The Prairie Boys Go To War: The Fifth Illinois Cavalry, Rhonda M. Kohl, Southern Illinois University Press, 301 pages, 22 illustrations and maps, bibliographic notes, bibliography, index, 2013, $35.95.
The Trans-Mississippi Theatre probably does not receive the attention from scholars and buffs that it deserves. Without fanfare and notoriety, essential work was done by the Federal cavalry throughout the four years of war. The 5th Illinois Cavalry was organized and trained throughout the late summer and fall of 1861and by February 1862 they were serving in Missouri. The regiment became riven by internal dissent. The differences stemmed from religious, political and geographic diversities. Roughly 60% of the troopers were from northern and central Illinois and generally Republicans; about 40% hailed from southern Illinois and generally were Democrats. Those families from southern Illinois had migrated generations before from Tennessee, Kentucky, Virginia and the Carolinas. In many instances politics, religion, family incomes, social values and education separated the officers from the enlisted men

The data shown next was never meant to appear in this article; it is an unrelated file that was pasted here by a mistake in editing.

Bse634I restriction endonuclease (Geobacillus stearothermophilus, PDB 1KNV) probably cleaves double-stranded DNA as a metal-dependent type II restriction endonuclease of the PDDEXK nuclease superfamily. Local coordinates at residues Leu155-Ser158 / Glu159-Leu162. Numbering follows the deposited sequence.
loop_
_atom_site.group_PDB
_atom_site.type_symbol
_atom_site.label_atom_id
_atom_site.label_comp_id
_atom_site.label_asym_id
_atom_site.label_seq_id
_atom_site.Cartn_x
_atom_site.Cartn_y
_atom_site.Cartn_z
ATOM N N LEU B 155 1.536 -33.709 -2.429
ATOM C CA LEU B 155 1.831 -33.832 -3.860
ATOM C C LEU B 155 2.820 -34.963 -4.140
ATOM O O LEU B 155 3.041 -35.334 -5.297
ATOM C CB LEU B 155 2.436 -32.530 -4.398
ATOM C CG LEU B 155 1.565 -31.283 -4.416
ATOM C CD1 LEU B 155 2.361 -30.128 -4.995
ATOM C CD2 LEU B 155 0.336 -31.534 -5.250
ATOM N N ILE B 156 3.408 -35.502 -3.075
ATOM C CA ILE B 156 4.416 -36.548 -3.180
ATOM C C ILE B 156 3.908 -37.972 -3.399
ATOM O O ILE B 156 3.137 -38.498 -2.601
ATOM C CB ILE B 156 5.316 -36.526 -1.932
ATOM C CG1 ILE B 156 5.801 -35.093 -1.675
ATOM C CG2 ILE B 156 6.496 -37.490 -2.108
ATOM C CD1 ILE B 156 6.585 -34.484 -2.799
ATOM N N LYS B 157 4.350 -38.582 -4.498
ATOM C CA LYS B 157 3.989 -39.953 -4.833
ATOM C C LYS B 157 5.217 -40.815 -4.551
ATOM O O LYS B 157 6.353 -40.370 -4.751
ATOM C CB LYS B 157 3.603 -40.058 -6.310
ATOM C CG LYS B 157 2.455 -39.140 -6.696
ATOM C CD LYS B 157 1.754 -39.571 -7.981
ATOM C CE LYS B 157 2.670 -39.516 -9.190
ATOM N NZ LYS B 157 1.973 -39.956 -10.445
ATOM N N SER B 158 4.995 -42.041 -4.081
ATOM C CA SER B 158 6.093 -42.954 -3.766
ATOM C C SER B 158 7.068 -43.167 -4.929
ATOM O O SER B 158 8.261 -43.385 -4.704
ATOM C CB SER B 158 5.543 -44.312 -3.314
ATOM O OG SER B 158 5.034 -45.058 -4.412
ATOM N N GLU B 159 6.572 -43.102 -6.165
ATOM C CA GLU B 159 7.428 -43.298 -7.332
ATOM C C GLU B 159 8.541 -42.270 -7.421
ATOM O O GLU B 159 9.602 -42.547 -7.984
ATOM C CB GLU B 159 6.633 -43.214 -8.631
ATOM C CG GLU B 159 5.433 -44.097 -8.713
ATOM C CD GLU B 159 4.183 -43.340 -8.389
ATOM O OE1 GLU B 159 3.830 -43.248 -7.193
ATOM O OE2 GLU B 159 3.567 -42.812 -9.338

Throughout 1862 they fought and chase guerrillas throughout southern Missouri and northern Arkansas. In the late fall the 5th Illinois left Helena, Arkansas to participate in Grant's late 1862 and first half of 1863 campaign to capture Vicksburg, Mississippi. Keeping Confederate guerrillas out of Grant's path and guarding the paths of supply to the Federal army were the regiment's primary tasks. During the latter half of 1863 and until the summer of 1862, the regiment raided central Mississippi and performed garrison duties. Constantly the 5th Illinois Cavalry suffered from poor leadership, low morale, camp discipline and health issues including alcoholism, typhoid, malaria, and typhus.
Rhonda M. Kohl's work is unique in that it combines military and cultural history with a narrative that is both precise and enjoyable. She has balanced military adventures with explosive cultural issues. There are varieties of racism, religion, and politics contained in the soldiers' lives. Kohl sets aside stereotypes and offers a complex but accessible narrative of civilian soldiers in a civil war. Her training in anthropology is a strength. Her deeply researched The Prairie Boys Go To War: The Fifth Illinois Cavalry relies upon diaries, letters and memoirs to reveal the rubbed-raw emotions of the cavalrymen.